Answer Applies to: California
    Replied: 1/24/2011
    Law Office of Aaron Nielson
    Law Office of Aaron Nielson | Aaron Nielson
    It depends so more information is needed. Can you afford to make payments on both of them if your other debt was discharged? What are the value of the items? What exemptions are available to you. (The question doesn't tell us where you live.) See if an attorney in your area does free consults and get more information to them.
    Answer Applies to: Washington
    Replied: 1/24/2011
    Greifendorff Law Offices, PC
    Greifendorff Law Offices, PC | Christine Wilton
    The answer depends upon the values and whether or not they can be exempted from the trustee's taking.
    Answer Applies to: California
    Replied: 1/24/2011
    The Law Office of Brian Nomi
    The Law Office of Brian Nomi | Brian H. Nomi
    You may well be able to keep your vehicle and land. It's well worth discussing this with an attorney to see what your exemptions are.
    Answer Applies to: California
    Replied: 1/24/2011
    The Law Office of Mark J. Markus
    The Law Office of Mark J. Markus | Mark Markus
    There's no way to answer your question without knowing a lot more facts, including the values of each of your assets, the amount of equity in them, what state you resided in for the past 2+ years, etc. It all depends on what exemptions you have available to you under applicable state law given the value of your assets.

    Exemption laws are based on the state where you resided for the 2 years prior to filing your bankruptcy case or, if you lived in more than 1 state during that period, in the state where you resided for the greater part of the 180 days prior to that 2 year period.
    Answer Applies to: California
    Replied: 1/24/2011
    The Pedigo Law Corporation
    The Pedigo Law Corporation | Brian T. Pedigo, Esq.
    In a Chapter 7 bankruptcy, what you keep and what you lose depend on 1) the exemptions claimed and 2) the equity in the subject property. A bankruptcy lawyer will have to ask you specific questions to determine what you can keep and what you will likely lose.
    Answer Applies to: California
    Replied: 1/24/2011
    Uriarte & Wood, Attorneys at Law
    Uriarte & Wood, Attorneys at Law | Robert G. Uriarte
    It depends on the value of the vacant land. Depending on its value you may be able to exempt it and keep it. Get a consult with a competent attorney to discuss before you do anything.
    Answer Applies to: California
    Replied: 1/24/2011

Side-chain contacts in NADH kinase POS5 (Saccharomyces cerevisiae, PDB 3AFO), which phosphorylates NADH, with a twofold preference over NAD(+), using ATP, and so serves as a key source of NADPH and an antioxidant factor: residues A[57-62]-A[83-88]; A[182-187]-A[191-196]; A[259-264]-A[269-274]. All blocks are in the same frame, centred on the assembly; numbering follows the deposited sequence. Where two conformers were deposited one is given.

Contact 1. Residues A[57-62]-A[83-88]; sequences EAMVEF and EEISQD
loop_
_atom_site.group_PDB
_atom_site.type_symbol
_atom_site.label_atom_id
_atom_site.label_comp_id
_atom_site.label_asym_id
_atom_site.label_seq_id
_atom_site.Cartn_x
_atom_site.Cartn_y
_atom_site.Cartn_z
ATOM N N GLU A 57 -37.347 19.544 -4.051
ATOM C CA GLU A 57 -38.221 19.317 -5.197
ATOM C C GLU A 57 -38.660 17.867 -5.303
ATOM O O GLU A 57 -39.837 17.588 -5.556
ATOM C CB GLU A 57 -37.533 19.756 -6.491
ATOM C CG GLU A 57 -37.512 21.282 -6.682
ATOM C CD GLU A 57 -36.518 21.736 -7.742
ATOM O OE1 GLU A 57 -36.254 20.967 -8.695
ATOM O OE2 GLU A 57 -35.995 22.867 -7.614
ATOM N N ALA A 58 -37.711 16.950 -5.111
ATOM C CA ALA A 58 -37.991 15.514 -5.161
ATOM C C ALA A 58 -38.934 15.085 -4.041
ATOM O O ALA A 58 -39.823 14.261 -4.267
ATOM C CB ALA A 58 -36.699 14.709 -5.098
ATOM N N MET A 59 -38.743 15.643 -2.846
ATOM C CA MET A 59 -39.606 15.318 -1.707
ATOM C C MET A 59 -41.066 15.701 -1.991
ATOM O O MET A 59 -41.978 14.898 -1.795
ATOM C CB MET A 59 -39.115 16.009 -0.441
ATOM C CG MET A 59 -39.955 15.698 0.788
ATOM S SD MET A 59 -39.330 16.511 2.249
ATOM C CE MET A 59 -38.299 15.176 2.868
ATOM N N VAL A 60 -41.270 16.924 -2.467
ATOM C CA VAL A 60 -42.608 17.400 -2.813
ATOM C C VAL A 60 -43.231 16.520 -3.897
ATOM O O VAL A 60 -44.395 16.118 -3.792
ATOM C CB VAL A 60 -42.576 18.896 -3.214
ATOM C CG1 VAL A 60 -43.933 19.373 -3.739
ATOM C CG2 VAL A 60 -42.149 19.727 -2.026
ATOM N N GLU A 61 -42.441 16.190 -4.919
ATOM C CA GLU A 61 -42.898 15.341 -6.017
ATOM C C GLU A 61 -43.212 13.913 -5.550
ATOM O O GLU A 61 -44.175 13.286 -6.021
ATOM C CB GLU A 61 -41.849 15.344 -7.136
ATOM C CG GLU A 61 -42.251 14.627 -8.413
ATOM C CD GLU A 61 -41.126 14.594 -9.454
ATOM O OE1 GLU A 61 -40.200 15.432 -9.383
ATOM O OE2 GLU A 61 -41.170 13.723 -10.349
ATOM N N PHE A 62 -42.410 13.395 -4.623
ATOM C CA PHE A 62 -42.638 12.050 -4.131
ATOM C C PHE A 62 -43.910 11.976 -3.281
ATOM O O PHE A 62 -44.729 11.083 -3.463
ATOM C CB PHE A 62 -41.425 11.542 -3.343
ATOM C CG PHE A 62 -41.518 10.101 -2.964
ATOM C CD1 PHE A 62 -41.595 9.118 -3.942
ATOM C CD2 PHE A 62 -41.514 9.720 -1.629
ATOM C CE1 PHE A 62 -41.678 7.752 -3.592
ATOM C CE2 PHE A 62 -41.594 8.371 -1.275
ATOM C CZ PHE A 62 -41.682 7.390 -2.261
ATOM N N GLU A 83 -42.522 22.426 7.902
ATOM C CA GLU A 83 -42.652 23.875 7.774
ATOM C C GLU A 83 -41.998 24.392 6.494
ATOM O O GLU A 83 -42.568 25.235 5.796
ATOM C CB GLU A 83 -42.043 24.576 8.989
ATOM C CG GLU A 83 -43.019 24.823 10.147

The Orantes Law Firm
    The Orantes Law Firm | Giovanni Orantes
    When you file for Chapter 7 protection, as a flesh-and-blood person, you get the protection of the "exemption" laws, which allow you to keep certain things despite filing for bankruptcy otherwise, it would not be much relief if they took your things and left you out on the street. There is a specific law in California to protect cars and another one that may allow you to protect your vacant lot, depending on how much it is worth. The first thing to do is try to get a value for the lot the value will vary depending on whether it's land-locked or its shape and size, etc. Once you have an estimate of that, you should consult a bankruptcy attorney to see if all your property is exempt. If it is not exempt, there are other Chapters that may be considered, etc.
    Answer Applies to: California
    Replied: 1/24/2011
    DiManna Law Office, LLC.
    DiManna Law Office, LLC. | Dawn DiManna
    It will depend on the values but probably not.
    Answer Applies to: New Hampshire
    Replied: 1/24/2011
    Gus Johnson Attorney at Law
    Gus Johnson Attorney at Law | Gus Johnson
    the debtor in bankruptcy is entitled to make a claim of exempt property, i.e. property the debtor gets to keep, the actual exemptions the debtor gets is determined by state law.
    Answer Applies to: South Dakota
    Replied: 1/24/2011
    William C. Gosnell, Attorney at Law
    William C. Gosnell, Attorney at Law | William C. Gosnell
    In Tennessee and every state there are exemptions. amounts of property you may retain and still file a chapter 7 proceeding.
    Answer Applies to: Tennessee
    Replied: 1/24/2011